I think that there is no force in the suggestion that the testator himself made the condition impossible. He did not. At the time he made the will he was under an agreement which, by its terms, became operative through the prosperity of the firm. He could not foresee the tenure of his life, he could not forecast the future of his trade. He, therefore, did not express a condition which was preposterous or one that he knew that he could render impossible.
The second question is whether the said shares of stock should be sold. One executor insists upon a sale and the other opposes it. I shall examine this question, first, with reference to the will; and, second, in view of the articles of association of Lane Brothers Company. First, as to the will. The testator does not absolutely authorize, much less direct, a sale of the personalty. The 16th clause reads: "I hereby appoint as my executors my brother William J. Lane, of Poughkeepsie, N.Y., and John J. Albertson, of Magnolia, New Jersey, who shall not be required to give bonds in the execution of the trust. I direct them to pay all my just debts, make collections, to sell or reinvest securities as may seem necessary and to sell at public or private sale any real estate of which I may be possessed at the time of my death; and in short perform all other necessary acts to fulfill and settle this my last Will according to law." The power of sale over personalty is to pay all just debts, make collections, to sell and reinvest securities as may seem necessary. It may be noted that the power to sell the realty is not thus limited. It does not appear that the sale is necessary; on the contrary, both executors plead that all of the debts and legacies have been paid and that the stock remains unadministered. There is no conversion worked by the limited power expressed in the will. (Perry Trusts [5th ed.], § 448, note a, and authorities cited.) Further, the sole residuary legatee, an adult who takes the residue free from subjection to life estate or other charge, protests against the sale, and prays to take the stock, which seems a valuable investment, in specie. So far as the will is concerned, there being neither direction nor necessity for conversion, no trust created, and none in interest save this legatee, her prayer should prevail. The title of the personalty is in the executors, but in the language of LANDON, J., in Steinway v. Steinway ( 163 N.Y. 183, 200), it is "an administrative title, such as executors usually have to the personal property of their testator, for the purposes of administration, good against all the world except the beneficiaries, but as to them a mere aid and instrument to pass it forward to them in the due course of administration as the law and the will appoints, free and clear of further needs or liens of the estate." (See, too, Blood v. Kane, 130 N.Y. 514, 519; Thomson v. Hill, 87 Hun, 111, 114; affd., 155 N.Y. 677.) Now that the debts are paid, the executors are mere trustees, charged with the sole duty to collect, convert and distribute. When this is done, their trust ceases. ( Ledyard v. Bull, 119 N.Y. 62.) It does not appear that there is aught to collect, or that there is necessity to convert. All that remains, then, is to distribute the residue to the sole residuary legatee. Though the title of the executors does not pass until the settlement of their accounts, that is but the formal relinquishment which may be required of them by the courts.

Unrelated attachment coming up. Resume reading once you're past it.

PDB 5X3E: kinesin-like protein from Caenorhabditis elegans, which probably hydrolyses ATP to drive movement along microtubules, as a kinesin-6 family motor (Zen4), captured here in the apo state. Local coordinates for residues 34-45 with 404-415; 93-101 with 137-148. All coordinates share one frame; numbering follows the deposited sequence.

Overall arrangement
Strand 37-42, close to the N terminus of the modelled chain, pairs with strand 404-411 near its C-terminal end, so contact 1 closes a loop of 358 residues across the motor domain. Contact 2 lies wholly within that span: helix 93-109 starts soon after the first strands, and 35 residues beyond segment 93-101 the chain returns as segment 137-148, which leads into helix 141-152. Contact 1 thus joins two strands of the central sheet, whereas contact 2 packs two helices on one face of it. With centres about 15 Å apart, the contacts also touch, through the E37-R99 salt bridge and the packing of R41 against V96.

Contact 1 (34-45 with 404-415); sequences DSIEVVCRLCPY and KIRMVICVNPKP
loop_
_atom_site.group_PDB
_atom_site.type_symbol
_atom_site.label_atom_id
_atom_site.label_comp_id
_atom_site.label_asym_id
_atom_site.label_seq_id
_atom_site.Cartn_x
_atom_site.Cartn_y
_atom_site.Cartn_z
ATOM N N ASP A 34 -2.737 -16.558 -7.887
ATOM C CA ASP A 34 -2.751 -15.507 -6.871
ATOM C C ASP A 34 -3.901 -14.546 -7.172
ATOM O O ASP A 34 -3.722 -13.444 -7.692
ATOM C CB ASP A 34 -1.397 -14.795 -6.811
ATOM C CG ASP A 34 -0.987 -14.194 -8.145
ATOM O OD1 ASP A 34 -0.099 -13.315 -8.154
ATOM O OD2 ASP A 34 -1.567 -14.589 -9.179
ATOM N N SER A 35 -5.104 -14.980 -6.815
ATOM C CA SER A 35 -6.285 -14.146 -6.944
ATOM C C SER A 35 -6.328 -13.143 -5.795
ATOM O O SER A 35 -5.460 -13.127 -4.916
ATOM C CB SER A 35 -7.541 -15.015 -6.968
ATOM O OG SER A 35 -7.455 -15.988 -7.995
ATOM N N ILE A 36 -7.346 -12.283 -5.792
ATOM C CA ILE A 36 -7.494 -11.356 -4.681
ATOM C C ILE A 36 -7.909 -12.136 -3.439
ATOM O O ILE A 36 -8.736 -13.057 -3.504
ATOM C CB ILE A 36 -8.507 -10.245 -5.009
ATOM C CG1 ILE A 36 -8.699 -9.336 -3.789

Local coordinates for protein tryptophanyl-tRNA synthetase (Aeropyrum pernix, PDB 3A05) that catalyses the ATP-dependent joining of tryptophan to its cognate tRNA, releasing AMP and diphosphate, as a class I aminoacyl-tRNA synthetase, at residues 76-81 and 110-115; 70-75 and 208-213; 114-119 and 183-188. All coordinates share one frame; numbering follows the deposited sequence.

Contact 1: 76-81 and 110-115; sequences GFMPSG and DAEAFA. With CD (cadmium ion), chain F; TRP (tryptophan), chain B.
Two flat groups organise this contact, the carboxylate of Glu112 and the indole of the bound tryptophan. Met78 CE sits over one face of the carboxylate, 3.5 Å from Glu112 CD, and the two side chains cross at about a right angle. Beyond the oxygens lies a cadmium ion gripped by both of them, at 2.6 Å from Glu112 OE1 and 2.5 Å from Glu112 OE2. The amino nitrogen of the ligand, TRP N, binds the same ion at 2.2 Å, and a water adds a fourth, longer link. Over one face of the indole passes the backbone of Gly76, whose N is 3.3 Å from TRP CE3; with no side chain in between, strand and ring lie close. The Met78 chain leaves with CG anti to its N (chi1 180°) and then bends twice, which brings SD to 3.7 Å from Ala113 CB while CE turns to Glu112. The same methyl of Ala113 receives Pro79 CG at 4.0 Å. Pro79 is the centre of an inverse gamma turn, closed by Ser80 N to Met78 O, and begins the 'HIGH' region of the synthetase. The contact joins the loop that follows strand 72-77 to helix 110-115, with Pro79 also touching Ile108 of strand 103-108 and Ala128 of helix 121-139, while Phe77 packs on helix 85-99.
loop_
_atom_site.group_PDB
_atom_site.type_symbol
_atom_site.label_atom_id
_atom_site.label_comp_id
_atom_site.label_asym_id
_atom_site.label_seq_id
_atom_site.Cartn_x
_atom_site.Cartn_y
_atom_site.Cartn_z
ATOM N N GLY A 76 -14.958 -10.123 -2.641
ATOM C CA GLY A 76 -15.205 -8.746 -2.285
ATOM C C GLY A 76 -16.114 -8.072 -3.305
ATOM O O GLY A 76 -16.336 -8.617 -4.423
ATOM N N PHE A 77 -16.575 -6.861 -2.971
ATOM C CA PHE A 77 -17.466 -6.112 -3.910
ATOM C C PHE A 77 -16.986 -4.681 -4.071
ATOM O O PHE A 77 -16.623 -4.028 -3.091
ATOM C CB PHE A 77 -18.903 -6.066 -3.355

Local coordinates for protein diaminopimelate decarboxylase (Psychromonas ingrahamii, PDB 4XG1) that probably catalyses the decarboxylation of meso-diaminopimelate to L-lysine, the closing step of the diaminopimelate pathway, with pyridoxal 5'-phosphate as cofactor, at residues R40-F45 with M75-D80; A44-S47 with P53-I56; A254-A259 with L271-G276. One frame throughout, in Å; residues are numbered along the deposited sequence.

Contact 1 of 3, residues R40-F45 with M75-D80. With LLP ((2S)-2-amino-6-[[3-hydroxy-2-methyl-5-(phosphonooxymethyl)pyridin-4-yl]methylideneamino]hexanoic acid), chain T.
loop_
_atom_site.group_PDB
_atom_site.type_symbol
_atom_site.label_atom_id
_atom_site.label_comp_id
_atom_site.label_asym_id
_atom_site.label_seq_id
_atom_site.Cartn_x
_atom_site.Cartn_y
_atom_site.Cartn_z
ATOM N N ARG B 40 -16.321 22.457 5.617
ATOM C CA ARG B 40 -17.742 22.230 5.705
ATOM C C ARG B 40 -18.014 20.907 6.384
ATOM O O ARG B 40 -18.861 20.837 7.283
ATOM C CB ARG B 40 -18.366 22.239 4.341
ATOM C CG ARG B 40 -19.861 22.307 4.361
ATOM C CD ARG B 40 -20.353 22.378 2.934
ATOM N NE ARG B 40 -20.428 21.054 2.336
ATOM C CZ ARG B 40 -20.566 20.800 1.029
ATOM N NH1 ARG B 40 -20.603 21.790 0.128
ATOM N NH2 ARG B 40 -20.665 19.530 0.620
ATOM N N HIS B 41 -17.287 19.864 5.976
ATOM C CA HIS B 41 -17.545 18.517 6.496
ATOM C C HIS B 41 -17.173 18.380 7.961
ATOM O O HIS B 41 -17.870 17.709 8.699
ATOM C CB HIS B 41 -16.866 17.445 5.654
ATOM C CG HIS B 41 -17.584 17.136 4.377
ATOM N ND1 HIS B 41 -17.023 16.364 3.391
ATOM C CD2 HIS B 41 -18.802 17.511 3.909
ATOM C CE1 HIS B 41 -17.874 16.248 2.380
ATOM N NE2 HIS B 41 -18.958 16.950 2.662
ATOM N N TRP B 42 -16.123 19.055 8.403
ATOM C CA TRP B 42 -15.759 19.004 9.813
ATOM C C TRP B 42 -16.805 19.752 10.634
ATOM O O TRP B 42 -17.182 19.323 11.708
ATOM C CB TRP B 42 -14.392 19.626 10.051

In Mellen v. Mellen ( 139 N.Y. 210) the principle applied was that where by a will the money was directed to be laid out in the purchase of land for beneficiaries, or land is directed to be sold and the proceeds distributed, it is competent for the parties beneficially interested, if of full age and the gift is immediate and not in trust, to take the money in one case and the land in the other; and ANDREWS, Ch. J., says that the doctrine is founded on the presumption that such power is given by the testator for the benefit and convenience of the devisees and legatees, and, unless made so in terms, was not intended to prevent the beneficiaries from taking his bounty except in the precise form in which the property would exist after the conversion. I think that the reason for the rule is applicable in the case at bar, and may be applied ( Cook v. Lowry, 95 N.Y. 103, 111), the essential fact being that the sole beneficiary, who is free to take, elects to take in specie, and so declares against a conversion, neither directed nor required under the terms of the will. ( Craig v. Leslie, 3 Wheat. 563; Reed's Estate, 82 Penn. St. 428; Wood's Administrator v. Wood's Devisees, 1 Metc. [Ky.] 512; Hester v. Hester, 3 Ired. Eq. 9.) We are not without authority of statute. Shares of stock are personal property within the broad meaning of that term. ( Weaver v. Barden, 49 N.Y. 286; Matter of Jones, 172 id. 575; Morawetz Corp. [2d ed.] § 225, and authorities cited.) Section 2744 of the Code of Civil Procedure provides: "In either of the following cases, the decree may direct the delivery of an unsold chattel or the assignment of an uncollected demand, or any other personal property to a party or parties entitled to payment or distribution, in lieu of the money value of the property: 1. Where all the parties interested, who have appeared, manifest their consent thereto by a writing filed in the surrogate's office. 2. Where it appears that a sale thereof, for the purpose of payment or distribution, would cause a loss to the parties entitled thereto. The value must be ascertained, if the consent does not fix it, by an appraisement under oath, made by one or more persons appointed by the surrogate for the purpose."